Monday, February 9, 2009

Naxal Violennce

The Naxalite Movement that sprang up in the guise of a peasant uprising from a village known as Naxalbari in the State of West Bengal in May 1967, has developed deep roots in the Bastar region of Chhattisgarh for nearly 30 years from now, besides many areas in Orissa. With almost all development work being brought to a halt in the interiors of Dantewada, Bijapur and Narayanpur districts, the Naxalites have fairly succeeded in projecting inaccessible pockets of Bastar as their liberated areas. These are inaccessible to the extent that besides the Naxalites it is only the security forces that the rural folk encounter everyday as representatives of the Government.
The Naxalites have been making every attempt to isolate and attack the security forces by cutting their supply lines or creating an atmosphere of terror by killing innocent people who they allege to be police informers.
Recent Attacks
Recently, in an audacious attack and the most gruesome Naxal atrocity in Maharashtra, Naxals not only gunned down as many as 15 policemen, including a police sub-inspector, but also beheaded and dismembered their bodies smashing their faces beyond recognition. The incident took place in the jungle of Markegaon village in Dhanora tehsil of Gadchiroli district.
A short-range patrol of 14 policemen and one sub-inspector from Gyrapatti police armed outpost is learnt to have fought valiantly against more than 100 Naxala for 90 minutes before their ammunities dried up. The outlaws then chased the surviving policemen taking their own time in killing them one by one with medieval cruelty.
This is the second major Naxalite attack in the region in recent months. Four policemen, including a PSI, were killed during a routine patrol near Korepalli in the same district in October 2008.
In 2005, 14 police personnel were killed in two Naxalite blasts in Gadchiroli and neighbouring Gondia districts. That year as many as 25 policemen were killed in attacks against only three Naxalites.
Apart from Maharashtra, there are 15 other States which are hit by Naxal violence, including Andhra Pradesh, Jharkhand, Bihar Orissa and Chhattisgarh.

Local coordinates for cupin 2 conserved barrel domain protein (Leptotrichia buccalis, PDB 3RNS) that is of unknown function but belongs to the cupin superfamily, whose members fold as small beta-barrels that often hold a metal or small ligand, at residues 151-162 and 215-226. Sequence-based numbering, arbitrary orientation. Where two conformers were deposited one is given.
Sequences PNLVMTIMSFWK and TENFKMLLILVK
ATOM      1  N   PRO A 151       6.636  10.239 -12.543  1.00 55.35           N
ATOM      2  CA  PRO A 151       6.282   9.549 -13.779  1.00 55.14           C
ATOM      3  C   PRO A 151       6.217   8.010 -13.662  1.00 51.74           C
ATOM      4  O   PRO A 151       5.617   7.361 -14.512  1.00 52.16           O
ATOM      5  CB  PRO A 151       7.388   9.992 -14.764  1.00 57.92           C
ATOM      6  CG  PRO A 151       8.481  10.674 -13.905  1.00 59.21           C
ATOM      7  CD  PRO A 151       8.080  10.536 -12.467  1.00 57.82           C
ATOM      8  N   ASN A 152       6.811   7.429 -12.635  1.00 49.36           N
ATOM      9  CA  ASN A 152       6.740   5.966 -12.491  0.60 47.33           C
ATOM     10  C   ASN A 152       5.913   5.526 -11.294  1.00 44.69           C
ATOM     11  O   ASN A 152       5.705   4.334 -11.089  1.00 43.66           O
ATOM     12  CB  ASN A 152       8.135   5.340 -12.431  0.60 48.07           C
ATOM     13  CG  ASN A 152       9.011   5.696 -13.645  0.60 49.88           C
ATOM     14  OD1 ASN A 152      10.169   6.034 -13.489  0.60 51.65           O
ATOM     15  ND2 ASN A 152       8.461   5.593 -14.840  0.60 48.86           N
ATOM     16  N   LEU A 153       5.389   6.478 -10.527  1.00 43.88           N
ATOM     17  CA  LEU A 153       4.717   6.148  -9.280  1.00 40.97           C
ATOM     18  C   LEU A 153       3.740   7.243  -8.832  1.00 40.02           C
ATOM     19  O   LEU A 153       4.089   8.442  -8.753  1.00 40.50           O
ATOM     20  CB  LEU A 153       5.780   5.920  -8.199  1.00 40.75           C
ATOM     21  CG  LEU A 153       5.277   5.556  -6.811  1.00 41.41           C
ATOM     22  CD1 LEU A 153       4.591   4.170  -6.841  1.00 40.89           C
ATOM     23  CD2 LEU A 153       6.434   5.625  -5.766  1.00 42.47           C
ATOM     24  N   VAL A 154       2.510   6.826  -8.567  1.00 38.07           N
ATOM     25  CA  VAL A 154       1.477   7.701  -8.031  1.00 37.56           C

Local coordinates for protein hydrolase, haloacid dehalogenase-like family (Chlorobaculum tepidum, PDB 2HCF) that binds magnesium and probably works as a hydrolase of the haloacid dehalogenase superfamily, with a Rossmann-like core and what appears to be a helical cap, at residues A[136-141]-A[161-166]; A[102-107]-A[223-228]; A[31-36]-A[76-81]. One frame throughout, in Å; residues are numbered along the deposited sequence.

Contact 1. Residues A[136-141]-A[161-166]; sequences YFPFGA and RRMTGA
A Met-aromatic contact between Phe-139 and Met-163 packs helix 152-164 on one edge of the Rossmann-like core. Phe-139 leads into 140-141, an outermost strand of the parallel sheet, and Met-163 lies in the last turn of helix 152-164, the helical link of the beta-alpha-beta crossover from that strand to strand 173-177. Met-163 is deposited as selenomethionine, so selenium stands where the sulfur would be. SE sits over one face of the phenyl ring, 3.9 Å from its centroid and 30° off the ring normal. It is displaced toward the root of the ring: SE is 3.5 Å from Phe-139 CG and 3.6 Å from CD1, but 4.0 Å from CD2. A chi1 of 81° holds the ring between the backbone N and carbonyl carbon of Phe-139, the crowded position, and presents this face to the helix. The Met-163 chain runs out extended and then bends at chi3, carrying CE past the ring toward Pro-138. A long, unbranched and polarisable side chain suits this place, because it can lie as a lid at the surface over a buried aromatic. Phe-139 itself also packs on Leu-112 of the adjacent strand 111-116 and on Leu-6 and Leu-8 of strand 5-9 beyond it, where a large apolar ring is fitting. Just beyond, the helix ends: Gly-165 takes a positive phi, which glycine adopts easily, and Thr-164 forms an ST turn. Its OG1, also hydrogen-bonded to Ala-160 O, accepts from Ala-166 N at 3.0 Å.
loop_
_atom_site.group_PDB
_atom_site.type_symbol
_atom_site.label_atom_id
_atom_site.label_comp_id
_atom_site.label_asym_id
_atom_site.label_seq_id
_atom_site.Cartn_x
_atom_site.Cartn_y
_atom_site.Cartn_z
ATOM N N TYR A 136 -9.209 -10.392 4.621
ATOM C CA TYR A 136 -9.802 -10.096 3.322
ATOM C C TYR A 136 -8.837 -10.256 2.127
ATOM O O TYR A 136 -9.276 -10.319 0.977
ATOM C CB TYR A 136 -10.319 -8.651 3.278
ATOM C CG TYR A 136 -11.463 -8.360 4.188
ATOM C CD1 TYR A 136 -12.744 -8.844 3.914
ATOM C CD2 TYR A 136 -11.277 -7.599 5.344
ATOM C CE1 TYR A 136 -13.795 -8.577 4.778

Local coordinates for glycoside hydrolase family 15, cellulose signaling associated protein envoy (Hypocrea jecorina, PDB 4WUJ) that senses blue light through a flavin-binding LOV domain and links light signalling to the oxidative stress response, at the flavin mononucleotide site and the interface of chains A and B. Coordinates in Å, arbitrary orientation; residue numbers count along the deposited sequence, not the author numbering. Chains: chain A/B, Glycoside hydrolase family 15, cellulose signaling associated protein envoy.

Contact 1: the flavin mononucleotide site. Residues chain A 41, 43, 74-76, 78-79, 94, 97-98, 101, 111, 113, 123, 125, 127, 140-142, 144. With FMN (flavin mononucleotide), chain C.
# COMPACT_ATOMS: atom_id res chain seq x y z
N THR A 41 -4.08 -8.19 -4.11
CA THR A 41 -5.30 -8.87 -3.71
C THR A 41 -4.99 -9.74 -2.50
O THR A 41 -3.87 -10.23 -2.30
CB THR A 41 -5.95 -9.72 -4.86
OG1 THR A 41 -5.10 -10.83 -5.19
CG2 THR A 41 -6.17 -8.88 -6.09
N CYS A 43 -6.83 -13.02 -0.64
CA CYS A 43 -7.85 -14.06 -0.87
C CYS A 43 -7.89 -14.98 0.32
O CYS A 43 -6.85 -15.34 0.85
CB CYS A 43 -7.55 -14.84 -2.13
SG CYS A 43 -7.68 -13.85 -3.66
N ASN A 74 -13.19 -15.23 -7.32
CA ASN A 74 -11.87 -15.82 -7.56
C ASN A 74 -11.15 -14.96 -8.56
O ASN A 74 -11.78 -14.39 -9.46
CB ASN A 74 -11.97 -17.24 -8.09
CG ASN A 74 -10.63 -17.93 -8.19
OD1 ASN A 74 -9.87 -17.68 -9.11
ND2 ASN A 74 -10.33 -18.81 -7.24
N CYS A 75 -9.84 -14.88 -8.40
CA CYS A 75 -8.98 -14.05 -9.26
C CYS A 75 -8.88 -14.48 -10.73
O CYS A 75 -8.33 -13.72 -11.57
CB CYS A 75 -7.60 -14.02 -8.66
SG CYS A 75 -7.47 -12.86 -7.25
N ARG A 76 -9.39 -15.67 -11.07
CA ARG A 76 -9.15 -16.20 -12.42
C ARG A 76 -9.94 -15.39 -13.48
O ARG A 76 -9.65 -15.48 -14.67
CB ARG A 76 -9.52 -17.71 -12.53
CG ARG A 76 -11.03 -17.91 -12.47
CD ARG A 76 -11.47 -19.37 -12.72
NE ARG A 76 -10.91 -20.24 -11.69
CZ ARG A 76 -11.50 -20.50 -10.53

The highest ranking Naxal leader in custody has rubbished claims made by the security agencies about the rebels, but acknowledged new challenges—a money crunch, tackling corruption among cadres, adapting to technology and reaching out to the middle class. There would be between 15,000 and 20,000 guerrillas in the Naxalite movement—with up to 40 per cent of them women.
The spiralling recent violent incidents indicate that the Naxalites are preparing to wage pitched battles against the State by roping in hundreds of militants and their supporters, even as they expand their base among tribals in numerous remote areas.
The Gameplan
Over the years, the Naxal gameplan has also changed significantly—it is no longer hit-and-run assault. It has not only become more violent but also more focused against Government. The naxalites are targetting not the State Police but also paramilitary force like CRPF and BSF. They are no longer content blowing up a Government vehicle by setting off a landmine, but are also launching concentrated attacks against Government institutions.
A report of the Union Home Ministry has stated that violence triggered by Naxalites was reported from more than 375 police stations in the country during 2006. Though activities of the CPI (Maoist) have largely been restricted to some districts in West Bengal, Bihar, Orissa, Jharkhand, Andhra Pradesh and Chhattisgarh, the report revealed that the outfit is trying to spread its wings to Kerala, Tamil Nadu, Karnataka and Uttarakhand. This has been made possible by the huge budget the CPI (Maoists).
The CPI (Maoist) has a budget of no less than Rs. 60 crore for carrying out its armed struggle during 2007-09. And of that, Rs. 42 crore is earmarked for arms, ammunition and explosives, Rs. 2 crore for intelligence gathering, an indicator of how Naxalites are prepared to pay an entrenched ring of informers. The remaining amount is allocated for transportation, computer training, propaganda and documentation. These revelation came from none else, but a top-rung Maoist leader, Misir Besra, who was arrested recently.
The Remedy
Things are not entirely out of control. For one, the Maoist threat is a geographically delimited one, confined largely to areas that are either hilly or forested from where it may occasionally break out. It is necessary to compile a detailed map of Naxalism, then draw up a plan for specific actions needed in these areas to counter it.
Breaking the present vicious circle of violence is primarily a political task. It will require local politicians to not just point to futility of armed conflict, but also offer the hope of a peaceful environment. We need to beef up not just police forces but also bureaucracies and panchayats, making sure they function for the purpose they are meant to.

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